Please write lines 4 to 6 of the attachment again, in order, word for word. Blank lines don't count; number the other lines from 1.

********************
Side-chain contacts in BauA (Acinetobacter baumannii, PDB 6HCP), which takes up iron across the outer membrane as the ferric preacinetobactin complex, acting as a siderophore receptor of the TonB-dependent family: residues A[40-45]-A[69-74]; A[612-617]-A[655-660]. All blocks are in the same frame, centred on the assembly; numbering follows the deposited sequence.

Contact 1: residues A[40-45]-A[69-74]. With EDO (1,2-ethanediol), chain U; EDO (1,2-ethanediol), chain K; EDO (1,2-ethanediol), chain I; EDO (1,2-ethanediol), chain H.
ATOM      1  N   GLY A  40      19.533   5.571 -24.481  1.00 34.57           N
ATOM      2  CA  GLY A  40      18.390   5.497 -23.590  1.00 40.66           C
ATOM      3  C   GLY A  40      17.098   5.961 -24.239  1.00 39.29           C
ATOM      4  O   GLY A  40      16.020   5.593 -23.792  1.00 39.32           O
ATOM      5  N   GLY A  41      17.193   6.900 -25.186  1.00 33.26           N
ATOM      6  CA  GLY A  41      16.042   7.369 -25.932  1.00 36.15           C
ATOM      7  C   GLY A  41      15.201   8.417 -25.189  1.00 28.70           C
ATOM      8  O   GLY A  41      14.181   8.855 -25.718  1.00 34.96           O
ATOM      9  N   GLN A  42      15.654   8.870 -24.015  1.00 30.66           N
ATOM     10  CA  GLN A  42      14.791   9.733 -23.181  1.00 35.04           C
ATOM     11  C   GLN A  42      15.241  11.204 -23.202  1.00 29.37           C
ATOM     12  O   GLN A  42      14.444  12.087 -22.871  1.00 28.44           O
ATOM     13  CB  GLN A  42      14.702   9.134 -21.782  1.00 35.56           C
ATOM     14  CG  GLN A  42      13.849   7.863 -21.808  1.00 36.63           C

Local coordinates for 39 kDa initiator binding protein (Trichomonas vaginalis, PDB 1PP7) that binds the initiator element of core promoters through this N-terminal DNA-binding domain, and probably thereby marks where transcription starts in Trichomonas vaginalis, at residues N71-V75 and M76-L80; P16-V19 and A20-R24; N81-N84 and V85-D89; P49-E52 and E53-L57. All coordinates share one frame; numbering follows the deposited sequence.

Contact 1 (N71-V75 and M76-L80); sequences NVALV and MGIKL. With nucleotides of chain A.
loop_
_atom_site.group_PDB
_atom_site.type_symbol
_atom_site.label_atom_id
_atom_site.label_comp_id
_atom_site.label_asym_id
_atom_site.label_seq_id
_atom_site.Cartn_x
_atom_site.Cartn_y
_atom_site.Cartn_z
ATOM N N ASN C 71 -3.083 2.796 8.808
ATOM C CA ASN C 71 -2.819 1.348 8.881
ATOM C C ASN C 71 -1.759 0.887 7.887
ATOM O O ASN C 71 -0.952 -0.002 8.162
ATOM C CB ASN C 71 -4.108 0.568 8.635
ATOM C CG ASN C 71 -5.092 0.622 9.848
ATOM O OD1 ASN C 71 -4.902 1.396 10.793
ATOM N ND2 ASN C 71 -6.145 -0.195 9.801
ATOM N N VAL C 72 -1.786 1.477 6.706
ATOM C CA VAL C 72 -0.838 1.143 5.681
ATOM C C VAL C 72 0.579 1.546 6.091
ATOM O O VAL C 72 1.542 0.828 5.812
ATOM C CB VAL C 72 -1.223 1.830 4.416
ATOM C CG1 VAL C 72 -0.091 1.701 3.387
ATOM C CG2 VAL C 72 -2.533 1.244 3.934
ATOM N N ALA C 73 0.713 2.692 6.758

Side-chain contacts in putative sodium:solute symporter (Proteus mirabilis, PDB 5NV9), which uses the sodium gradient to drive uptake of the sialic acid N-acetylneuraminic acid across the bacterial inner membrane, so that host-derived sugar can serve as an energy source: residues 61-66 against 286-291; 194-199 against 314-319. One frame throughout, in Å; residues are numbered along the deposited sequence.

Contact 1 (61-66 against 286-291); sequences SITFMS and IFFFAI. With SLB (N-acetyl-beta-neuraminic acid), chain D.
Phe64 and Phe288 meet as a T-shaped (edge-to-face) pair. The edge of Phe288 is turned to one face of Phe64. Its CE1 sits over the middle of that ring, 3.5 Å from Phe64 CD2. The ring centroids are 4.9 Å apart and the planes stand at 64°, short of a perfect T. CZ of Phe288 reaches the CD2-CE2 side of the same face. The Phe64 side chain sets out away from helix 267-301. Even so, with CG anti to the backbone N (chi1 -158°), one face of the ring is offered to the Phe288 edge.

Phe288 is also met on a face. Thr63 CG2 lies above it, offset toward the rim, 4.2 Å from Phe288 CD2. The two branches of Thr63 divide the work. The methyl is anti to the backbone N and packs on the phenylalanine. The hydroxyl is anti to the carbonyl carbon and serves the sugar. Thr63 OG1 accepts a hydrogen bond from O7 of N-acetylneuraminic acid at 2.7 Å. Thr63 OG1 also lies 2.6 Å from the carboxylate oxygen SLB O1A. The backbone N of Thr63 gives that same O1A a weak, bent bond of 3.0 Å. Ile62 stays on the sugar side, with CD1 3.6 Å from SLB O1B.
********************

ATOM      2  CA  GLY A  40      18.390   5.497 -23.590  1.00 40.66           C
ATOM      3  C   GLY A  40      17.098   5.961 -24.239  1.00 39.29           C
ATOM      4  O   GLY A  40      16.020   5.593 -23.792  1.00 39.32           O